Dual citizens: Bapela gets bloody nose from ANC
The government has moved to assuage concerns and seething anger in the South African Jewish community that it is considering abolishing dual citizenship, widely seen as an attempt to prevent young South African Jews from serving in the Israel Defence Forces.
Last week the Sunday Times broke the story that ANC international relations subcommittee chairman Obed Bapela wanted to see the country’s dual citizenship policy reviewed.
But on Thursday Home Affairs Minister Malusi Gigaba said there were “absolutely no plans” to review the SA Citizenship Act with regards to dual citizenship. This was followed by a statement by ANC spokesman Zizi Kodwa stressing: “The status quo remains in terms of Home Affairs regulations on dual citizenship.”
On SABC radio Gigaba said SA legislation provided for South African citizens to serve in another country’s armed forces, on condition they did not take up arms against South Africa.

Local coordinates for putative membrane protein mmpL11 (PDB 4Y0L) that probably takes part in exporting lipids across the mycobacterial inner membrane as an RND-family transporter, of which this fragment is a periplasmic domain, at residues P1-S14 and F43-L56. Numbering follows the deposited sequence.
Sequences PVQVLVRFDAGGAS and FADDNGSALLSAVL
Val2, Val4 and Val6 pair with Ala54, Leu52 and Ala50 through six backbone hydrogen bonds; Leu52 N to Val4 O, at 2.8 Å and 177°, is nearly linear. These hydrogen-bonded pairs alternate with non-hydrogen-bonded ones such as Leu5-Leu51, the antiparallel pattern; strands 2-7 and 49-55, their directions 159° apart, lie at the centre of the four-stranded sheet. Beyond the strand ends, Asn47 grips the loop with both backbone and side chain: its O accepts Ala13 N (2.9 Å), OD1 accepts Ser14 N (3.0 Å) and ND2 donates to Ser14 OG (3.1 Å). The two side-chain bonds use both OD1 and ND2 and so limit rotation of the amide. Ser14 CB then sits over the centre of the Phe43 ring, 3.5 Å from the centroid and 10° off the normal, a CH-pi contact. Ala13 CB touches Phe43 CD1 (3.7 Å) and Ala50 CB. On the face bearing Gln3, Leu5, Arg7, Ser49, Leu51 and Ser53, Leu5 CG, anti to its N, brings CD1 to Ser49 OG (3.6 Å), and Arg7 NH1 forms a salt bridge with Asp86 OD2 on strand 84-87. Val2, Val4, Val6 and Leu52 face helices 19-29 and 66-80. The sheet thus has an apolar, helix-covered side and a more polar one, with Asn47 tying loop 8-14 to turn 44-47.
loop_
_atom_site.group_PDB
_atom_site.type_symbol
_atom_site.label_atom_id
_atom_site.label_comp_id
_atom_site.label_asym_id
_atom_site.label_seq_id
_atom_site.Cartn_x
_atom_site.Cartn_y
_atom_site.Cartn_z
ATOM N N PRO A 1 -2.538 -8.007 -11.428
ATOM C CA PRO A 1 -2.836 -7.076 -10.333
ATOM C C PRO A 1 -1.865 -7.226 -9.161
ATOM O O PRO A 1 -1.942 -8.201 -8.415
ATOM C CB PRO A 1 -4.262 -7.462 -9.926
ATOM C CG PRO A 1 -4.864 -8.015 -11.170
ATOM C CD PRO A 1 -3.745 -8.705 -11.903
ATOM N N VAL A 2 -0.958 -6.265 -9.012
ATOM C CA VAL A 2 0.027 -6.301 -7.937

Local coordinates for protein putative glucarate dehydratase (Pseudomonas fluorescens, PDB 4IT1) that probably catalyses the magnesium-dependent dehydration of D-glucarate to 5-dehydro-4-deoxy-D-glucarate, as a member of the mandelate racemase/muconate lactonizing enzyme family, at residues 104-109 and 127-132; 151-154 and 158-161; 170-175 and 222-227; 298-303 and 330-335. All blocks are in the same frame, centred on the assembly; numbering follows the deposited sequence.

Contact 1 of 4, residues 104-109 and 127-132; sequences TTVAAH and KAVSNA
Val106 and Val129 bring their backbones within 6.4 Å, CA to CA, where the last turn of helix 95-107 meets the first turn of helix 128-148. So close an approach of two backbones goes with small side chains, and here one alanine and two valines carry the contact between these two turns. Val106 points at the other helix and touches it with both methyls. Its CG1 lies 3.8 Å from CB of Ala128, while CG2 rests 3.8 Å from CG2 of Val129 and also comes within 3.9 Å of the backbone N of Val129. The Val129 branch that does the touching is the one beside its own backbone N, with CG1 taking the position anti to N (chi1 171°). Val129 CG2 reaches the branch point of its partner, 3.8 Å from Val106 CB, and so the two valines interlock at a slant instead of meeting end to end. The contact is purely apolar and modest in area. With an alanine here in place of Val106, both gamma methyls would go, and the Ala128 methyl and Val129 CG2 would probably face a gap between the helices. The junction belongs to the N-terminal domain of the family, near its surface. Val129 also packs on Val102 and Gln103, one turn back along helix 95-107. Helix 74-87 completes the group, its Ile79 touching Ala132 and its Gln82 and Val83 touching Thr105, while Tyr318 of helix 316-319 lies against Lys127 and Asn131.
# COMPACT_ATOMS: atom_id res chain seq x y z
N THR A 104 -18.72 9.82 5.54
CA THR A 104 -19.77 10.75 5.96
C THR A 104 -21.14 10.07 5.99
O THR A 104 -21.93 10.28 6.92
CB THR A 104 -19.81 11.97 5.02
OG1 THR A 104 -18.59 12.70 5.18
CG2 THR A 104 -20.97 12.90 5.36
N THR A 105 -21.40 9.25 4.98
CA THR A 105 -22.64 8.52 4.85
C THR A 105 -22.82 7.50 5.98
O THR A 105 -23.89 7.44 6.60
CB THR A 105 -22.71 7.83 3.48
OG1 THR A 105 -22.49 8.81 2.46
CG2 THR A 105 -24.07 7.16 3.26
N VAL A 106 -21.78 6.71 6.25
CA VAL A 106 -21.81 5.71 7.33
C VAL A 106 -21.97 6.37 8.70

“We want to reassure South Africans that in terms of our national policies, we are aligned with the generally accepted practice by the majority of countries in the world who recognise dual citizenship,” Kodwa said.
Bapela was quoted in the Sunday Times as being concerned about SA citizens fighting in the Israel Defence Forces.
On Wednesday, Bapela told News24 that the party would be discussing the dual citizenship policy at its national general council next week, but his militancy seemed to have been toned down by Minister Gigaba as well as the ANC as a party.
ANC leaders are also expected to meet the Jewish Board of Deputies next week to discuss its concerns regarding this and other matters concerning the Jewish community.
The SA Jewish Board of Deputies early this week quickly reacted to Bapela’s announcement and this was followed by a measured denunciation by Chief Rabbi Warren Goldstein.
Bapela also hinted that the ANC’s national general council meeting next week, would besides the issue of dual citizenship, also discuss some companies with “ties” to Israel. It named Woolworths, Caterpillar and Cape Gate among others. Should these companies not agree to sever economic ties with Israel, they would be “named and shamed” before government would consider boycotting them.
The question of unconstitutionality has cropped up repeatedly, with constitutional lawyers maintaining that these proposed measures would not pass constitutional muster.